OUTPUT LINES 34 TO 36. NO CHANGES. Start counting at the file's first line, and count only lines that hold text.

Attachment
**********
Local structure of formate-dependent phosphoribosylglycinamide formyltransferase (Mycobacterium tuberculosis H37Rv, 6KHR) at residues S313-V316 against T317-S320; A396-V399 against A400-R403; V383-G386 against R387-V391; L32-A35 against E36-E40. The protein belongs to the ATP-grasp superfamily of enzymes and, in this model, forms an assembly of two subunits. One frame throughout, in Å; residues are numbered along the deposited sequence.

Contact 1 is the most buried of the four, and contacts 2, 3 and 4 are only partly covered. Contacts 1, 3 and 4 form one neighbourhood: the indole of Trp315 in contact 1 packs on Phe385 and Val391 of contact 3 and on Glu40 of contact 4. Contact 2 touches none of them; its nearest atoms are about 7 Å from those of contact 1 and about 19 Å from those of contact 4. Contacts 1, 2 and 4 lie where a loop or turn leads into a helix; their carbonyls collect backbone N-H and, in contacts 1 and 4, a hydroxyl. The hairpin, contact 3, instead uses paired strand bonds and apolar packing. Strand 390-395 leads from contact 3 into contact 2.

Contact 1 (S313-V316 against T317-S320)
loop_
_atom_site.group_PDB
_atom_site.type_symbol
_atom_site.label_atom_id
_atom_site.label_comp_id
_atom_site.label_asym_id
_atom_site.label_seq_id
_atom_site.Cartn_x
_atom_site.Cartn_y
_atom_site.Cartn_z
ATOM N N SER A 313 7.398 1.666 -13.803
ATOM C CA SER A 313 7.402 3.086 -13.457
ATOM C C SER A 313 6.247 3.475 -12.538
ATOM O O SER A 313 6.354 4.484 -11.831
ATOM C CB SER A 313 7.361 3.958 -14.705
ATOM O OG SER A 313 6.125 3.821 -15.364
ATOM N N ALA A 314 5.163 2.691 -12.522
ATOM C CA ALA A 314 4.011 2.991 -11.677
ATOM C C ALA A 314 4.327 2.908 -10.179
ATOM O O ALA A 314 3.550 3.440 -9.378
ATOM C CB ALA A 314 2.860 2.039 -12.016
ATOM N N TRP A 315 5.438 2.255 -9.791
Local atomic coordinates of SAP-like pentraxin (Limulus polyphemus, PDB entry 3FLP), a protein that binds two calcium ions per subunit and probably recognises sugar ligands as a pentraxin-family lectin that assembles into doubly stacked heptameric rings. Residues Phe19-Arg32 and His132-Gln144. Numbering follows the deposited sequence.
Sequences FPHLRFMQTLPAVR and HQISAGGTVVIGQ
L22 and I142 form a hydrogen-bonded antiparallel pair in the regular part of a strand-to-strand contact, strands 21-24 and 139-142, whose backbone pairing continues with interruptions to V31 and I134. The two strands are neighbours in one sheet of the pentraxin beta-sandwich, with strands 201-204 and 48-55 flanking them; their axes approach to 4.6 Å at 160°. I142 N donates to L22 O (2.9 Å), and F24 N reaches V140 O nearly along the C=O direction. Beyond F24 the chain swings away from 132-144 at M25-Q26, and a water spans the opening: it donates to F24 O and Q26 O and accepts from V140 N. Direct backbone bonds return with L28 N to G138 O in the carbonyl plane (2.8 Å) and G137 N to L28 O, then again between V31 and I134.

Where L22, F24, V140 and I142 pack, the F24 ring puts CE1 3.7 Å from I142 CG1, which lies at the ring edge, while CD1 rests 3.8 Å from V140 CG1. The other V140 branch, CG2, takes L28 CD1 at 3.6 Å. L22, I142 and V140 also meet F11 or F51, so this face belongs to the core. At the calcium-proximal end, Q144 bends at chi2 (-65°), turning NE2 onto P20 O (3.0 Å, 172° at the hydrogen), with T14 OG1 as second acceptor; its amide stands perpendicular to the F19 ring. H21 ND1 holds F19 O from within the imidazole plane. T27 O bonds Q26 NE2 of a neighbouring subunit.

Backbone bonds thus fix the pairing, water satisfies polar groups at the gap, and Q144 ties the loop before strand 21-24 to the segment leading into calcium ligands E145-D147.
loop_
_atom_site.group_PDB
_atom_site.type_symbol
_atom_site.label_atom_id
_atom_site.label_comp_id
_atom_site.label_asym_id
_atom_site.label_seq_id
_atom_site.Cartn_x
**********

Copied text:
_atom_site.label_atom_id
_atom_site.label_comp_id
_atom_site.label_asym_id